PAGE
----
It's not as easy as many try to make it sound. The truth is that you can write a very minimal blog engine in a few hours (some will say minutes, but following along with the Rails video doesn't really count as your own development time), but it wouldn't be much use to anyone but yourself. Other users are going to demand more features.

Just make sure you leave yourself enough time to bail out and go with Plan B (wordpress+mediawiki+some forum software) if you need to.

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I think you'll find similar answers to http://stackoverflow.com/questions/559843/good-resources-for-developing-a-bug-tracking-tool

As I said there, it really depends on your ultimate goal.

While I agree with what many have said already - why reinvent the wheel? - an answer that is going to be useful to you is going to depend on what you are trying to do.

Point #1:
If [you|your company] just need a CMS, there are numerous tools out there, free and otherwise, high quality and otherwise, why program your own?

Point #2:
If you are looking for a learning experience, looking for some something to learn [ChoiceLanguage] with, and/or just looking to learn more about wheels, there are a number of articles and there are a number of open source projects you can peek at the code to see how they work (or not as the case may be).

I've found that sometimes starting with an open source project helps me at least get a large chunk of code out of the way. I have taken a Classic ASP forum package and morphed it into a CMS - but it took a year or so and I was getting paid to do it. YMMV

In the end:
If the latter is your ultimate goal, then by all means, read the articles, do the research, and code away.

If its the former, you might want to look at something thats already been done - unless its going to be your businesses core competency.

Ultimately, the answer you get is going to depend on the question you ask. Being clear from the get-go will go a long way. ;)

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The how much time factor is impossible to answer, as we frankly, do not know how good you are or what resources you have. I will say though, every example you cited probably has atleast a thousand man hours behind it, and that is being very very conservative.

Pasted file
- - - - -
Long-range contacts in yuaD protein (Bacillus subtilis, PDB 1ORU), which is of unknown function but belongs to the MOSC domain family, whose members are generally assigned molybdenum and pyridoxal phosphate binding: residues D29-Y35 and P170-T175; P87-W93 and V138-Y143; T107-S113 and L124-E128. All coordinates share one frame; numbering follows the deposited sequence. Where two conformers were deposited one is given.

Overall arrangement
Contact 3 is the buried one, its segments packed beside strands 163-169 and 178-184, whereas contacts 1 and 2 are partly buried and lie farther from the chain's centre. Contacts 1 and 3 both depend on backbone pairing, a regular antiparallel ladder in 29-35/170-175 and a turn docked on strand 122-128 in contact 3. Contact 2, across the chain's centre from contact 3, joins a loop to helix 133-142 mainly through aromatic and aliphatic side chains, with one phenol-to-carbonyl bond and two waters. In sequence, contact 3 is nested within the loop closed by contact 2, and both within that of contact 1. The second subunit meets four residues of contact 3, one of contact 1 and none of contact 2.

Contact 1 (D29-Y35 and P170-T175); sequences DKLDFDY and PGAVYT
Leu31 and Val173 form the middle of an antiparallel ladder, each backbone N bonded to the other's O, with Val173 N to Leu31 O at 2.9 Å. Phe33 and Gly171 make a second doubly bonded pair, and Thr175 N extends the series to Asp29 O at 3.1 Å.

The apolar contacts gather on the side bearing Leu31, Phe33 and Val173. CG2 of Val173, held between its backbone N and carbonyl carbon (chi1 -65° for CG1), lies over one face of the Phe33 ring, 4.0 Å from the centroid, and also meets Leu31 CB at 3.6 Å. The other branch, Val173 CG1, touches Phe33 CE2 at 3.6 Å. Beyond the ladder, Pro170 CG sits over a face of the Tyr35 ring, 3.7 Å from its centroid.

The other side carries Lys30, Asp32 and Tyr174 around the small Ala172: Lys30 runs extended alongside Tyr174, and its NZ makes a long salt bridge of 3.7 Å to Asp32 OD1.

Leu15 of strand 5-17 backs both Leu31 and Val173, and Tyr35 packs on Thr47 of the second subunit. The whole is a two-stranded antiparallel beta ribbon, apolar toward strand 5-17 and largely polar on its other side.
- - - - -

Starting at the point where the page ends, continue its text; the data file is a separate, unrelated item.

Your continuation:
As to if you should develop your own? Well, that really depends what you want to accomplish. Want to be efficient in your usage of time? By all means, NO! Use a pre-existing solution. Want a case study to learn better programming? Thats a completely different scenario.

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To create something of the same quality as wordpress+mediawiki+some forum software would take many thousands of hours.

But if you're just building it for yourself to use, there are a lot of "good enoughs" you'll come across that'll save you time. So I would say... under 1,000 hours. That sounds kind of vague doesn't it? I've been programming 14 years and I'm still horrible at estimating time for projects, lol. Of course the definition of the project is pretty vague too.

To answer the question if it's worth it is really a question for yourself. If it's something you're excited about doing then it could be a great learning opportunity. About 7 years ago (before the days of Google Analytics) I wrote a fairly powerful web traffic tracking & statistics engine. It was a great learning experience for me and I don't regret doing it. Of course on the other hand, just like myself, you will be pouring a whole lot of work into something you'll have little chance of making any money from.

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He can manage to do those without fancy features like uploading pictures etc. –  Unknown May 8 '09 at 22:17
In Rails uploading files is hardly a fancy feature when you consider excellent gems like paperclip. –  nitecoder May 8 '09 at 22:18